What brought my hissyfit on this time is that I was trying to advise someone who will be visiting Lund, who he might want to talk to while here. He does not know this department by heart, and, like everyone else, has a busy schedule, without oodles of time scouring the website.
Which is what you would need to figure out who all is here and what they are doing. Our department website is, as a matter of fact organized by the politics of research groups very much like ancient Greece was divvied up in city states. To find people in our group, first you'd first have to click on 'research' from the main page of the biology department, then on a tiny little link called 'research groups', then on another tiny little link called 'phenotypic evolution'. I'm not saying that's a bad way to describe what we do, but hardly the only one. Further more, if you'd be interested in finding, say, me, you'd have to know intimately what kind of research I'm doing in the first place.
Right now, this website is reflecting political associations, and if you look very carefully, with 20 years of history of this department in mind, you can see political strife, where people do and don't want to be put in a certain box (read research group names).
That, in my humble opinion, is not what a website is used for, or should be used for. Political associations within a department are NOT interesting to anyone outside this department, and should not be known intimately in order to be able to navigate this website. Which, as Erik pointed out, may be a slightly naive way of thinking about a website. Well....
Ok, that was my rant. Here comes the constructive part. Let's break out of the tyranny of the city states and have... democracy (yes, I have been reading up about ancient greek history, can you tell?). Let's be more fluid, let's stop playing hide and seek with visitors to the biology department website. I envision two ways of finding people/research:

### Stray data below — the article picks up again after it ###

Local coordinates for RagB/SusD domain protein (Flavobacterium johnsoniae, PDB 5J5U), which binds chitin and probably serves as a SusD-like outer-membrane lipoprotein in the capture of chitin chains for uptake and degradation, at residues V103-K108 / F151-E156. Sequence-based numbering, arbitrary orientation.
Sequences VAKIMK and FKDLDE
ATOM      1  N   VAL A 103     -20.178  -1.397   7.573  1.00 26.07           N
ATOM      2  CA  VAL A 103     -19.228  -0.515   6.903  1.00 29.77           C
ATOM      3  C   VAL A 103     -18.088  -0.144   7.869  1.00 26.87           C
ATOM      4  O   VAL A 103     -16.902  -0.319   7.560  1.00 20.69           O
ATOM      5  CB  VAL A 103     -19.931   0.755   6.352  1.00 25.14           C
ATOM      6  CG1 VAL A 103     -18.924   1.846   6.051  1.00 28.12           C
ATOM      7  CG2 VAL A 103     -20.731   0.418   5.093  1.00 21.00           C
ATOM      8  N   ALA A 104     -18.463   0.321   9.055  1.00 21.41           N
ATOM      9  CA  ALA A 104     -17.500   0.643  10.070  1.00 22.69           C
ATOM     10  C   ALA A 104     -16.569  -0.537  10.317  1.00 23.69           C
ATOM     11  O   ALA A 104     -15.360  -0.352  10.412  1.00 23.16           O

1) By a person's name, which will link to their personal website.
2) By list of keywords which will link to a list of people's names who have indicated themselves that they want to be associated with those keywords. Yes, multiple. We all do diverse things. Let's celebrate diversity.... power to the people.. (ok, I get carried away..).
So if you were to surf around on the biology department website, and you'd click on 'research' you'd find 2 tabs: one labelled 'people', the other 'research subjects'. I would be listed on the people page with my straightforward name 'Machteld Verzijden', and on the research subjects page, I might be listed under a number of keywords, like 'evolution', 'behaviour','sexual selection','damselflies'... The research subjects page would show lots of keywords, maybe they'd be clickable themselves, then showing a list of names, or it could simply be a header with names of people under that word. Get creative, I think this could work well in a number of ways.
And so, the outsider visiting the department website would get an immediate overview of who is here (people site) and what kind of things we study (keyword site), and have several ways of finding people or research groups. This way, we don't have to remember who is (and who is not) associated with which small or large research group, the name of which might not make a lot of sense to outsiders. This way, no one will have to spent 1.5 hours finding where Anders Hedenström's webpage is, as was the case for Shawn, and me spending an equal amount of time where Jan-Åke Nilsson's page is located, without having to resort to mr Google. Also, if you don't know who is working in Lund, but you have a research interest, you might actually be able to find some people working in your area of interest.
There, glad that's off my chest. I'll get off my soap box now.